By Rev. Dr. Ed and Janice Hird


The Hippie movement had brought 100,000 youth to Haight-Ashbury in San Francisco for the 1967 Summer of Love.  By the end of 1969, many had died from drug overdoses. In December 1969, a young man was stabbed to death at a free rock concert in Altamont, California. Out of the ashes of the failed Hippie dream emerged the unexpected Jesus movement.

Through the Jesus movement in the late 1960s and ‘70s, two to three million young people, including ourselves, came into the Kingdom. Historians now say that the Jesus movement was a full-blown genuine revival that reached more lost people than in the previous Great Awakenings in 1730-1740 and 1790-1840.

Pastor Chuck Smith of Calvary Chapel initially dismissed hippies as parasites upon society, thinking “Why don’t they cut their hair, get a bath and a job?” He wanted nothing to do with them.  From his perspective, “It looked to be a sort of mass regression – as if they’d all willingly regressed to frontier days in appearance and to magical fairy tales in their thinking.”  Smith said to his wife Kay, “It’s too late. They are too far gone. I think they are beyond help.” She broke down and started crying, saying “Chuck, don’t say that.”  She began to think of these homeless youth who roamed the streets as lost children. With growing compassion and curiosity, they began asking, “who are they, what do they believe, what kind of relationships do they have with their parents, how did they get so lost?” One day, while visiting Huntington Beach, she said to him “We have to meet a hippie!”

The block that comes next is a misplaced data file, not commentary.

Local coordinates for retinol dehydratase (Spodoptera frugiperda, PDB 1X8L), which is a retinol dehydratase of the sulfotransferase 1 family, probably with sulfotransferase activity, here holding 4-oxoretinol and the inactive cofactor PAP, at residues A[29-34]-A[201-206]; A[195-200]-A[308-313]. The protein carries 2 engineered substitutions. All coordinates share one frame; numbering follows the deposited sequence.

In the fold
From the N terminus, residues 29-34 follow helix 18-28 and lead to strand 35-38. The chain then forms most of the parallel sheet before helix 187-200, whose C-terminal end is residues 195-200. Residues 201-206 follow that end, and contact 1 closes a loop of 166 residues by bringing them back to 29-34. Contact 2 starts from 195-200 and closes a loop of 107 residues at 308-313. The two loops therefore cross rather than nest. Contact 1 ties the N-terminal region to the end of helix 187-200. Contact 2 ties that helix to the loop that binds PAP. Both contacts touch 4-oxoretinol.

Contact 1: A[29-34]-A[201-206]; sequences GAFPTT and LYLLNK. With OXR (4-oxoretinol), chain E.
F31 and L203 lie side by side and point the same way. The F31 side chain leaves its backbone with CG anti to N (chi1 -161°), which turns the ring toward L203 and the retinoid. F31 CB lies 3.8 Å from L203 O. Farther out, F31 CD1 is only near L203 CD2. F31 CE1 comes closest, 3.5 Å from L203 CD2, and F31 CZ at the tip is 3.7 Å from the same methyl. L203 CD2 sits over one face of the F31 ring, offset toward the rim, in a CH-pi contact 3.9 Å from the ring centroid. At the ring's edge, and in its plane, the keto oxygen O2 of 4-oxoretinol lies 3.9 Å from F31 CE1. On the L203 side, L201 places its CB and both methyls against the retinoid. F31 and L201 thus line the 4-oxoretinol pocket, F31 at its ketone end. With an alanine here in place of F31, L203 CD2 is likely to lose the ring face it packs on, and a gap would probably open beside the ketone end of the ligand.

Within a couple of weeks, their future son-in-law brought them a hitchhiking hippie named Lonnie Frisbee.  He looked much like artistic paintings of Jesus. This young hippie had had a profound encounter with Jesus Christ. Smith said: “With his long hair, beard, and Bohemian clothes, it seemed Lonnie could have easily stepped out of the pages of the Bible. Kay and I were really taken with Lonnie. He had a charismatic presence that came across as gentle and kind, yet firm.” Frisbee helped them understand this very strange tribe called hippies.  They wanted everyone at Calvary Chapel to meet Lonnie.

Smith, whom Frisbee called Daddy Chuck, became a father figure for thousands of fatherless hippies. Frisbee had come from a violent, abusive home situation with an alcoholic father who painfully rejected him. After being sexually abused at age 8 by his male babysitter, he told his parents.  Refusing to believe him, they tragically sent him back to his babysitter.  It took many years for him to eventually receive healing for these emotional wounds.